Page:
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June 22, 2020
June 22, 2020
June 26, 2021
A growing number of reports suggest that a mental health crisis is plaguing STEM fields (Evans, et al., 2018). In fact, studies indicate that graduate students are six times as likely to experience elevated levels of stress, anxiety, and depression compared to the general population (Evans, et al., 2018). Graduate students from marginalized backgrounds (e.g., students of color, women, etc.) are among those to experience the highest levels of distress. These results are consistent with the extant literature that highlights the myriad of negative STEM encounters endured by women in STEM from diverse racial/ethnic backgrounds (Wilkins-Yel, Hyman, Zounlome 2018). While mental health distress is on the rise, we know very little about the ways in which STEM departmental climates influence students’ mental health. This study seeks to provide insights into the ways in which STEM environments influence the mental health and wellbeing of STEM graduate women from diverse racial/ethnic backgrounds.
Twenty-nine women in STEM doctoral programs were interviewed as part of a larger NSF project related to studying the impact of interpersonal support on persistence decisions among women doctoral students in STEM. Fourteen participants endorsed experiencing significant mental health concerns that arose as a result of academic challenges (e.g., lack of advisor support, comprehensive exams, negative lab environment, etc.). Participants in the data reported here range in age from 26 to 43 and include early career professionals who completed their doctoral degree (N = 9) and women who chose to discontinue their PhD prematurely (N = 5). Participants identified as Hispanic/LatinX (n=2), European American or White (n=4), Black or African American (n=3), and mixed race (n=5). Participants represented eight STEM fields: engineering (n=5), biological and biomedical sciences (n=3), chemistry (n=3), computer and information sciences (n=1), and mathematics and statistics (n=3). The full paper will present findings from a thematic analysis of the interviews with a focus on characterizing the ways in which STEM departmental climate affect graduate women’s mental health and the impact of elevated distress on persistence decisions.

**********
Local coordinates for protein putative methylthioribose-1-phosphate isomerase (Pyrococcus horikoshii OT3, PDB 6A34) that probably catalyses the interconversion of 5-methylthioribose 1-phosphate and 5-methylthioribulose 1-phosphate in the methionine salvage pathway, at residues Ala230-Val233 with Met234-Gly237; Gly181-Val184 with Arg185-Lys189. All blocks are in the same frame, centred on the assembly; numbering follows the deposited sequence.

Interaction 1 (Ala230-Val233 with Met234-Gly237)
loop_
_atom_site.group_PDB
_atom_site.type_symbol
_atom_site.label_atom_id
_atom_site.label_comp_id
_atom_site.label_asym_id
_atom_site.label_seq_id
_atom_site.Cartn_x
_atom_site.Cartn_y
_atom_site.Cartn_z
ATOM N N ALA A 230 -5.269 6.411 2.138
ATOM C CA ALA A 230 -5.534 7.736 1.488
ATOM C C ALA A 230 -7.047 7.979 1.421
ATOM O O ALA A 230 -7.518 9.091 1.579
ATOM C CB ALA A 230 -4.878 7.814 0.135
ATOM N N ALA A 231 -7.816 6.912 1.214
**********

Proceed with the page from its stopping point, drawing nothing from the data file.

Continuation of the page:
Arnold, A. C., & Wilkins-Yel, K. G., & Bekki, J. M., & Bernstein, B. L., & Natarajan, M., & Randall, A. K., & Francies, R., & Okwu, C. E. (2020, June), Examining the Effects of STEM Climate on the Mental Health of Graduate Women from Diverse Racial/Ethnic Backgrounds Paper presented at 2020 ASEE Virtual Annual Conference Content Access, Virtual On line . 10.18260/1-2--34617
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